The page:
#SmallTownSaturday – Long Grove, IL

Mill Pond Shoppes, located in the historic downtown district of Long Grove.

*Originally posted on July 29, 2017*

Long Grove, Illinois (population 8,166), this week’s #SmallTownSaturday feature, stands out as the site of the state’s first historic district. Established in the 1840’s, Long Grove has evolved from a small settlement of German pioneers into a charming historic village less than 40 miles northwest of Chicago.

Virginia L. Park celebrates the village and its legacy in Long Grove Lore and Legend (1978) through a compilation of historical records, personal accounts, and photographs. In her book, Park records the history of one of Long Grove’s oldest establishments, the present-day Village Tavern, established by the Zimmer family in 1847 and lauded in its early days for “the high class of refreshments served and the good order at all times maintained,” as well as its “fine pool table…kept in the best possible condition.”Read More

#SmallTownSaturday – Sullivan, IL

Little Theater on the Square, located in Sullivan, Illinois

*Originally posted on July 15, 2017*

Happy #SmallTownSaturday!

Sullivan, IL (population 4,440) has welcomed some big names in theater over the years thanks to its Little Theatre on the Square. Since its debut in 1957, the theater has brought Broadway-quality performances, along with actors including Mickey Rooney and Vivian Vance, to the heart of the Prairie State. Check out our copy of Beth Conway Shervey’s The Little Theatre on the Square: Four Decades of a Small-Town Equity Theatre to explore how the stage has shaped Sullivan, this weekend’s #SmallTownSaturday feature.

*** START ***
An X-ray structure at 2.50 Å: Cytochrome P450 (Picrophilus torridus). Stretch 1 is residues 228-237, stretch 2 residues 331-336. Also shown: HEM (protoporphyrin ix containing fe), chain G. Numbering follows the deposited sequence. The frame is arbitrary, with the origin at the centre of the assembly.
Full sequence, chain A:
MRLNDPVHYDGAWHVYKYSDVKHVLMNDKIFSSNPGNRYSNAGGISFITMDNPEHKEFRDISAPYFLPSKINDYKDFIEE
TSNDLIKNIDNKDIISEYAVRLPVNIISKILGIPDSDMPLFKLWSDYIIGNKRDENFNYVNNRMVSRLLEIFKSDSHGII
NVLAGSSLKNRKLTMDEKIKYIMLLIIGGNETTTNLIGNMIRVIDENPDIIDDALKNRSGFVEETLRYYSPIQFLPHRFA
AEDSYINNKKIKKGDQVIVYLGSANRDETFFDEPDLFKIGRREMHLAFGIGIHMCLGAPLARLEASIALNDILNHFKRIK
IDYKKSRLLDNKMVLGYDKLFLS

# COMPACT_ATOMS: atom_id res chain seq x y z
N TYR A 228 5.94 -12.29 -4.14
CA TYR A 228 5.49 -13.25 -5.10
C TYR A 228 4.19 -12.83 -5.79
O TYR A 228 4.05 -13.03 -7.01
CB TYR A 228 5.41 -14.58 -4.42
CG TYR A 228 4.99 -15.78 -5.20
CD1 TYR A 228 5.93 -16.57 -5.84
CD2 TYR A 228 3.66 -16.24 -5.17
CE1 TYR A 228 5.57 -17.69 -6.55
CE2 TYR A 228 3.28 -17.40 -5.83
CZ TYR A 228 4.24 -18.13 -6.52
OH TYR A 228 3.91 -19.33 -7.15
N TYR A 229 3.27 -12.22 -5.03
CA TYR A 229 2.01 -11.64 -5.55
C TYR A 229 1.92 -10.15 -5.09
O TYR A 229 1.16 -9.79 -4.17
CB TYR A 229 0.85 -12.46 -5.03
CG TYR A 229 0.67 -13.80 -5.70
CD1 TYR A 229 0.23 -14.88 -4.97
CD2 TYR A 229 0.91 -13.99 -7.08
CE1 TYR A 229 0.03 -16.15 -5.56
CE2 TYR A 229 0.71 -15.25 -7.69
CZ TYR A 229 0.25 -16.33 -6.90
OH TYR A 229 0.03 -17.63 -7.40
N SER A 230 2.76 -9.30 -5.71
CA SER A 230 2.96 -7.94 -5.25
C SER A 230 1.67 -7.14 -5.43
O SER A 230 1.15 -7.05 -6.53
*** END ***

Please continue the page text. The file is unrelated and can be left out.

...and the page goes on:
Photo credit: benjamin sTone. https://www.flickr.com/photos/benchilada/4778035614Read More

#SmallTownSaturday – Cherry, IL

Crowd at the mouth of the Cherry mine shaft

This week we’ll be visiting Cherry, IL (pop. 461) for #SmallTownSaturday!

The village of Cherry was named after James Cherry, the superintendent of St. Paul Mining Company, and began primarily as a mining site. The mine attracted workers from around the world, and by 1909 more than 80% of Cherry’s mine workers were first generation immigrants.

On November 13, 1909 at around approximately 1:30 p.m., the Cherry mine became the site of the nation’s third most deadly mining disaster. The mine had three levels, or veins, although the first was inoperable. The second and third veins were only accessible to each other via wooden ladders.Read More

#SmallTownSaturday – Bishop Hill, IL

Colony Church in Bishop Hill, IL

*Originally posted on July 1, 2017*

Today is our first #SmallTownSaturday feature! Bishop Hill, IL.

In 1846, spiritual leader Erik Jansson guided a group of Swedish settlers in pursuit of religious freedom to Illinois, where they established a small communitarian society that came to be known as Bishop Hill. Although the colony disbanded fifteen years later in 1861, the cultural and historical legacy of the Janssonist community endures.

Bishop Hill (population 128), a National Landmark Village, celebrates its Swedish heritage with events like its annual Julmarknad (Christmas Market) and Midsommar Music Festival. Learn more about this #SmallTownSaturday feature from our collection of Bishop Hill Colony correspondence, or enjoy a piece of Bishop Hill’s cultural heritage by flipping through the pages of our copy of The Art of Olof Krans: A Prairie Vision.Read More